skip to Main Content

Initial Reaction To The Snom M3s

SNOM M3 SIP/DECT Cordless Phone

After two days of using these little phones around the house and office I’m feeling pretty good about them. They’re very small, which is potentially less than ideal, but so far it hasn’t been a problem. The batteries are Lithium-Ion and the talk time seems very good.

I used one with an old Panasonic headset for a series of conference calls today. I probably spent four hours on the line. The call quality was excellent. Volume on both the phone and the headset was good, which had been a problem on wifi phones I had tried previously.

The speaker phone feature seems a little less than ideal. Not loud enough for many situations and the mic is not that sensitive. Happily, I don’t really need it anyway.

The belt clip has a thoughtful shape that really clips hard onto a belt or pocket and won’t come off accidentally if you bend over.

Thus far I’ve been making & taking calls using Junction Networks OnSIP hosted PBX. I’ll eventually have them working with my Asterisk server as well. They support 8 separate registrations that can be mapped to one or multiple handsets.

The phones are very intuitive, mostly behaving as you’d expect a common cell phone. Intercom between the handsets is easy enough.

The manual is good but basic. More detailed documentation is to be provided by way of a wiki but that has yet to be undertaken.

I’m traveling to England for a week starting Saturday. My wife will be using one of the M3s to reach me while I’m away.

More later, including pictures, shots of menus, etc. Expect a detailed review in about three weeks.

This Post Has 2 Comments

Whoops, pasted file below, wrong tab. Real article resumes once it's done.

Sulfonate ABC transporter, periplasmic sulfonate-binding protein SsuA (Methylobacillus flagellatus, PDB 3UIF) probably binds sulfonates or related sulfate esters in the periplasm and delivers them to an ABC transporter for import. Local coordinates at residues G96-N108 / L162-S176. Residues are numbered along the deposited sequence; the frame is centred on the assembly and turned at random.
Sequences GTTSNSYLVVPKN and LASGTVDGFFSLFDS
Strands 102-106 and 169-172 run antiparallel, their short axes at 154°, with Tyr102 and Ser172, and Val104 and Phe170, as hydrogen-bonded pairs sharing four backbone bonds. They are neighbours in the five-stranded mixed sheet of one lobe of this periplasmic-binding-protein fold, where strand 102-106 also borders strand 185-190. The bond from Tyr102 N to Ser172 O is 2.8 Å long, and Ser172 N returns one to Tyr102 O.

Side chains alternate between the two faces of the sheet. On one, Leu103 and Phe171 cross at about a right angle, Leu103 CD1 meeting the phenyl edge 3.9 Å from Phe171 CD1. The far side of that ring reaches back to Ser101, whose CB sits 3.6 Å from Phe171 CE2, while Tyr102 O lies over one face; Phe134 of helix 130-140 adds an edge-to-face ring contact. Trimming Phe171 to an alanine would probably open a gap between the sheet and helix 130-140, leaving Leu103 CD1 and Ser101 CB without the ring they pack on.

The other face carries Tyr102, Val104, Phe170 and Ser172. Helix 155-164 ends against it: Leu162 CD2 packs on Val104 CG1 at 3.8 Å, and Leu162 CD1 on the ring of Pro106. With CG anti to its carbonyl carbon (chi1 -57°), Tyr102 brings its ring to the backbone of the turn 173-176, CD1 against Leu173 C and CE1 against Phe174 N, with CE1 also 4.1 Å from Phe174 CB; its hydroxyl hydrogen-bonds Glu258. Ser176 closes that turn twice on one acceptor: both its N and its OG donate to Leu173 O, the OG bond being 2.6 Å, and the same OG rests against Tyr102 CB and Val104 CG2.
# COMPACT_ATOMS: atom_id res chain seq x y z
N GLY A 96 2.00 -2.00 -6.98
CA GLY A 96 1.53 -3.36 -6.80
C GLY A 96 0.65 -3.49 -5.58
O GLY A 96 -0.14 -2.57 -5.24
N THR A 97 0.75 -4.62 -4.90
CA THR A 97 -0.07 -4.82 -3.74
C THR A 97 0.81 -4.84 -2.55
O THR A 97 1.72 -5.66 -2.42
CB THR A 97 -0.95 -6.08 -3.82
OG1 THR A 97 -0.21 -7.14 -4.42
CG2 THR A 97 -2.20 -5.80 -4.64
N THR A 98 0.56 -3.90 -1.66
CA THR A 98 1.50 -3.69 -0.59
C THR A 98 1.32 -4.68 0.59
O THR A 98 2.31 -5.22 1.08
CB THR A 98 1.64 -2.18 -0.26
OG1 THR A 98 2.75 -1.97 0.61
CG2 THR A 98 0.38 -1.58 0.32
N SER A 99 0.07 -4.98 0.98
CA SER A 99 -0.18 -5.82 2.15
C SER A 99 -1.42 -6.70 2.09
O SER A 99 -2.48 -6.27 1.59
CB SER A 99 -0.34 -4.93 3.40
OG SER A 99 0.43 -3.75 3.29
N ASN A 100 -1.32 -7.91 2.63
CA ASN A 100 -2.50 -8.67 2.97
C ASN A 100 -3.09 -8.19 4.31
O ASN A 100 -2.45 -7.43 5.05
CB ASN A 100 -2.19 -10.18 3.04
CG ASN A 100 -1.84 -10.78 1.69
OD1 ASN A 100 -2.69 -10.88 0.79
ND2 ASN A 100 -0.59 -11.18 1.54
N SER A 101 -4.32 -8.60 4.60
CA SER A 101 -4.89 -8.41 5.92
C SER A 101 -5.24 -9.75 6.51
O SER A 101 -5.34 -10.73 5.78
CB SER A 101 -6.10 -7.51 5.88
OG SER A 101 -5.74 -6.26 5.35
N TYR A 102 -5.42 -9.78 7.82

1. I’m using a few of these in my office – along with around 100 SNOM 300 IP phones.

    They are great – but their software is not as comprehensive as the standard SNOM phones. But this may be addressed in software upgrades I guess.

    The main limitations (compared to standard SNOM phones) are:

    1. You can’t access the contact list via phone’s web server – so you can’t just upload the office contact list.

    2. There does not seem to be any way to divert calls on no answer, busy etc. They just go to voice mail. But you can set a divert override via your VoIP provider if they have one – in my case; and they do.

    3. You can’t dial out from the phone via it’s web server, you must use the phone.

    If any of these are an issue, the the solution is simply to NOT have the M3 replace your desk phone; rather just make it an extension. But this may not solve all the issues – ie if the M3 is out of range of it’s base station, then it’s voice-mail will answer the call before the divert on the desk phone engages.

  2. Not being able to provision the contact list is a bit of a drag, but they tell me it will be possible in a future release of firmware.

    The other two points you make don’t impact me as I’d already decided that I wasn’t replacing my desk phone (a Polycom IP600) completely.

    Thus far I’ve been able to program around these behaviours using either Asterisk dialplan or OnSIP (a hosted pbx) logic. We’re happy with the M3s thus far.

Comments are closed.

Back To Top